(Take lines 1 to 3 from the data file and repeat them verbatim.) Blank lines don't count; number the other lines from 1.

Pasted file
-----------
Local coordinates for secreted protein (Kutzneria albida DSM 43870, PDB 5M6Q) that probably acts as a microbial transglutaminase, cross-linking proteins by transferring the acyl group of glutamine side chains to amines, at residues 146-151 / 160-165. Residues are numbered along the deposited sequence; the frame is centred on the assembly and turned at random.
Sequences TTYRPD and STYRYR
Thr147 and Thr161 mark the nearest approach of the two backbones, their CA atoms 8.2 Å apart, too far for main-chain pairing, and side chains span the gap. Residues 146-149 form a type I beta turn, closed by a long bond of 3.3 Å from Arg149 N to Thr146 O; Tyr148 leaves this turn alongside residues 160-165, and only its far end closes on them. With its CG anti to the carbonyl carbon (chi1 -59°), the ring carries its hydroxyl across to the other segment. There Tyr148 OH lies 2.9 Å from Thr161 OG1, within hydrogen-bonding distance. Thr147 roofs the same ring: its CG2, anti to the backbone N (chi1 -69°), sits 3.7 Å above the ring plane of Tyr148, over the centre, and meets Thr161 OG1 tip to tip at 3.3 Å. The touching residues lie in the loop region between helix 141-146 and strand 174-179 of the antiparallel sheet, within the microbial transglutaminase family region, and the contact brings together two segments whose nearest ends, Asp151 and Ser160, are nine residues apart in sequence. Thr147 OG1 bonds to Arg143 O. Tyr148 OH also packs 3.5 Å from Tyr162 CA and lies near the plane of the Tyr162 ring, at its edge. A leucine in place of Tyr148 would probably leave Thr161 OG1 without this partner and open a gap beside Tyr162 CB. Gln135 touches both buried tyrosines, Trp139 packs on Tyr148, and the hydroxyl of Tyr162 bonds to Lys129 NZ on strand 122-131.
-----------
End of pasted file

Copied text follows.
Local coordinates for secreted protein (Kutzneria albida DSM 43870, PDB 5M6Q) that probably acts as a microbial transglutaminase, cross-linking proteins by transferring the acyl group of glutamine side chains to amines, at residues 146-151 / 160-165. Residues are numbered along the deposited sequence; the frame is centred on the assembly and turned at random.
Sequences TTYRPD and STYRYR
Thr147 and Thr161 mark the nearest approach of the two backbones, their CA atoms 8.2 Å apart, too far for main-chain pairing, and side chains span the gap. Residues 146-149 form a type I beta turn, closed by a long bond of 3.3 Å from Arg149 N to Thr146 O; Tyr148 leaves this turn alongside residues 160-165, and only its far end closes on them. With its CG anti to the carbonyl carbon (chi1 -59°), the ring carries its hydroxyl across to the other segment. There Tyr148 OH lies 2.9 Å from Thr161 OG1, within hydrogen-bonding distance. Thr147 roofs the same ring: its CG2, anti to the backbone N (chi1 -69°), sits 3.7 Å above the ring plane of Tyr148, over the centre, and meets Thr161 OG1 tip to tip at 3.3 Å. The touching residues lie in the loop region between helix 141-146 and strand 174-179 of the antiparallel sheet, within the microbial transglutaminase family region, and the contact brings together two segments whose nearest ends, Asp151 and Ser160, are nine residues apart in sequence. Thr147 OG1 bonds to Arg143 O. Tyr148 OH also packs 3.5 Å from Tyr162 CA and lies near the plane of the Tyr162 ring, at its edge. A leucine in place of Tyr148 would probably leave Thr161 OG1 without this partner and open a gap beside Tyr162 CB. Gln135 touches both buried tyrosines, Trp139 packs on Tyr148, and the hydroxyl of Tyr162 bonds to Lys129 NZ on strand 122-131.